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Cites 12 docs - [View All]
Hakam Singh vs M/S. Gammon (India) Ltd on 8 January, 1971
Section 20 in The Arbitration Act, 1940
Patanjal And Anr. vs Rawalpindi Theatres (P) Ltd. on 9 April, 1969
M/S Hanil Era Textiles Ltd vs M/S Puromatic Filters (P) Ltd on 16 April, 2004
Article 136 in The Constitution Of India 1949

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Bombay High Court
Kotak Mahindra Prime Limited vs Sanjeev on 13 October, 2008
Bench: B. P. Dharmadhikari


                         NAGPUR BENCH

               APPEAL AGAINST ORDER NO. 61 OF 2008

     Kotak Mahindra Prime Limited,
     through its Authorized Officer,

     Mr. Bheema Hippargi,
     r/o Pune, having its Branch
     office at Shri Mohini Complex,
     Opp. Kasturchand Park,

     Railway Station Road, Nagpur.             ... APPELLANT/
                     ig                           (Org. Deft. No.3)

     1. Sanjeev s/o Sadaram Chavare,
        aged about 32 years,
        occupation - Business
        Proprietor Sandesh Poultry
        Feeds, r/o 138, Misal Layout,

        Jaripatka, Nagpur.                    ... (Org. Plaintiff)

     2. Tata Finance Company Limited,
        through its Authorized Officer.

     3. Tata Motors Limited,
        through its Authorized Officer.

     Both having office at 3rd Floor,
     Narang Towers, 27, Palm Road,

     Civil Lines, Nagpur.                      ... RESPONDENTS

     Shri R.L. Khapre, Advocate for the appellant.
     Shri S.P. Kshirsagar, Advocate for respondent No.1.
     Shri Ashirgade, Advocate for respondents No. 2 & 3.

                                            ::: Downloaded on - 09/06/2013 13:58:19 :::

                               CORAM :     B.P. DHARMADHIKARI, J.




By this Appeal against Order filed under provisions of Order 43, Rule 1(u) of the Civil Procedure Code, the appellant -

original defendant No.3 in Regular Civil Appeal No. 584 of 2007, challenges the judgment dated 09.04.2008 delivered by the District Judge-5, Nagpur, allowing that appeal and remanding the matter to trial Court to decide the issues on merits. Respondent No.1 before this Court is the original plaintiff who availed vehicle loan from the present respondents No. 2 & 3. These respondents are defendants No. 1 & 2 in that Civil Suit. The Civil Suit came to be filed with prayers for grant of declaration and permanent injunction. The declaration sought is that the act of present appellant in seizing the financed motor vehicle viz., Truck having No. MH-31/ AP-2240 was illegal and there was no privity of contract between him and present appellant. The further prayer ::: Downloaded on - 09/06/2013 13:58:19 ::: 3 was to direct present appellant to release his truck. In that suit the appellant moved an application at Exh. 17 under provisions of Section 9A read with Order 7, Rule 11 of Civil Procedure Code, for dismissal of suit pointing out that there was arbitration agreement between the parties and also Court at Nagpur has no territorial jurisdiction. The said objection was accepted by the trial Court vide its order dated 31.10.1997. Vide said judgment on preliminary issues, 8th Joint Civil Judge, Junior Division, Nagpur, rejected the plaint observing that suit was not maintainable before the Civil Court and plaintiff before it should initiate arbitration proceedings at Mumbai. It continued interim order of status quo granted by it, for a period of one month. The plaintiff then approached the appellate Court in Regular Civil Appeal No. 584 of 2007 and on 09.04.2008, by the impugned judgment, his appeal came to be allowed.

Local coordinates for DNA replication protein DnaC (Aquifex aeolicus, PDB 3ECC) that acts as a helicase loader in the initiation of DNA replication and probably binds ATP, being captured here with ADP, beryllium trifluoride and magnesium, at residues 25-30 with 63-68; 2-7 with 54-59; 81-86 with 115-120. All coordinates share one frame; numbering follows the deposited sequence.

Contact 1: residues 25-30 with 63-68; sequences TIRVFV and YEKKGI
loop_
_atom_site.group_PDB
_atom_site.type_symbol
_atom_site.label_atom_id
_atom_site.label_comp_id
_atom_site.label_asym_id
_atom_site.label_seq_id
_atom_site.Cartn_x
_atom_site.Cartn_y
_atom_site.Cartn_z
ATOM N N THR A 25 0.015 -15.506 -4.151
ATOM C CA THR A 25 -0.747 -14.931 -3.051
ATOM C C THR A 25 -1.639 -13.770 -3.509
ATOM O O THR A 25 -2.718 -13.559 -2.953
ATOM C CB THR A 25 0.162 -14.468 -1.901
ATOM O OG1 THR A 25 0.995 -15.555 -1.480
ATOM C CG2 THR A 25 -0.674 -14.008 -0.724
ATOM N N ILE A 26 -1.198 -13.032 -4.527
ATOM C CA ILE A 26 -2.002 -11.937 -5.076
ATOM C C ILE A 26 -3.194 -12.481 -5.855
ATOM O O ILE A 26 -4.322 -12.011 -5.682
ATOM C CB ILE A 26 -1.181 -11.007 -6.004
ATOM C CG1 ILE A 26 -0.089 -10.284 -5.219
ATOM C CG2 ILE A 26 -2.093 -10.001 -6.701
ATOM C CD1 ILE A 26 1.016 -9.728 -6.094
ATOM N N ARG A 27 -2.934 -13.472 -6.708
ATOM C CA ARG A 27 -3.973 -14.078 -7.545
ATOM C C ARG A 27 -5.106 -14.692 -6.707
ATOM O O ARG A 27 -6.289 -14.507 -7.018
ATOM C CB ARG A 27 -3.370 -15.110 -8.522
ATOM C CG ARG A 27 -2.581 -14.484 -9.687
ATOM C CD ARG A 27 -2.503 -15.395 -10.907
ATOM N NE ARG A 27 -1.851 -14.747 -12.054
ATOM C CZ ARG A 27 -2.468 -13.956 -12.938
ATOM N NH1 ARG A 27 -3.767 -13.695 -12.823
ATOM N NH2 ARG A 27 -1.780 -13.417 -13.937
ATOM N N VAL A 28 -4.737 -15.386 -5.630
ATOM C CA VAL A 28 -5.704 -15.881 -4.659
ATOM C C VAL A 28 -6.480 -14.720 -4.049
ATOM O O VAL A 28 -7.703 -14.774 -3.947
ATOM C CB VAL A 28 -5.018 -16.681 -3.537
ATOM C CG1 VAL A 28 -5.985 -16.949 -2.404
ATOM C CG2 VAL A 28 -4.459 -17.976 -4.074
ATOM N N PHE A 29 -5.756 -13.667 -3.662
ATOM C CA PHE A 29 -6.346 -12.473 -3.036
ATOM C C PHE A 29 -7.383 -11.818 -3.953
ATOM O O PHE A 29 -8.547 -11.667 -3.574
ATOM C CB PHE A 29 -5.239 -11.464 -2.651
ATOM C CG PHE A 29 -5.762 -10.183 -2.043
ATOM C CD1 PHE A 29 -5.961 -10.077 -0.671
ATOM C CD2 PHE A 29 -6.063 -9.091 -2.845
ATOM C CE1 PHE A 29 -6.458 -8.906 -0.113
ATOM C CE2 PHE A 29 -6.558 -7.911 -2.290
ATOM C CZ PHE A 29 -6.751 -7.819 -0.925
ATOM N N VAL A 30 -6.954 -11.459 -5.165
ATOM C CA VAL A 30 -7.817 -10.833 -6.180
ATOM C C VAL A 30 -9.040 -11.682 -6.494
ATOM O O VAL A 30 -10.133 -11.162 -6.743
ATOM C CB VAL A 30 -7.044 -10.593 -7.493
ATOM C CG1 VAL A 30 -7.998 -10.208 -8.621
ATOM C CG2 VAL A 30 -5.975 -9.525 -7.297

2. In this background, I have heard Shri Khapre, learned counsel for the petitioner, Shri Kshirsagar, learned counsel for respondent No.1 and Shri Ashirgade, learned counsel for the ::: Downloaded on - 09/06/2013 13:58:19 ::: 4 respondents No. 2 & 3.

3. During arguments, Shri Kshirsagar, learned counsel in addition to raising a preliminary objection, stated that plaintiff has not disputed agreement with defendants No. 1 & 2 and also existence of arbitration clause therein. He stated that dispute was only in relation to alleged transfer of that clause by Respondents No. 2 & 3 to present appellant and its legality. He further stated that as no cause of action accrued at Mumbai, the Court at Mumbai will not have any jurisdiction. In view of this, I was required to hear parties only in relation to these two questions.

4. The learned counsel for the appellant has pointed out that agreement dated 11.12.2001 is between the plaintiff and respondent No.2 & 3 i.e. Tata Finance Limited & Tata Motors Ltd.

This agreement itself stipulates that Tata Finance Limited is owner and said expression has been clarified to include successors and assigns of Tata Finance Limited. He points out that existence of clauses about arbitration or exclusive jurisdiction ::: Downloaded on - 09/06/2013 13:58:19 ::: 5 of Mumbai Courts in this agreement is not in dispute and by Deed of Assignment dated 19.05.2006, Respondents No. 2 & 3 have signed the agreement dated 11.12.2001 in favour of present appellant. He points out that it is for valuable consideration and all rights and benefits have been made over to assignee as per law. According to him, the assignment is, therefore, legal and binding upon present Respondent No.1 and lower appellate Court has not correctly appreciated the situation in this respect.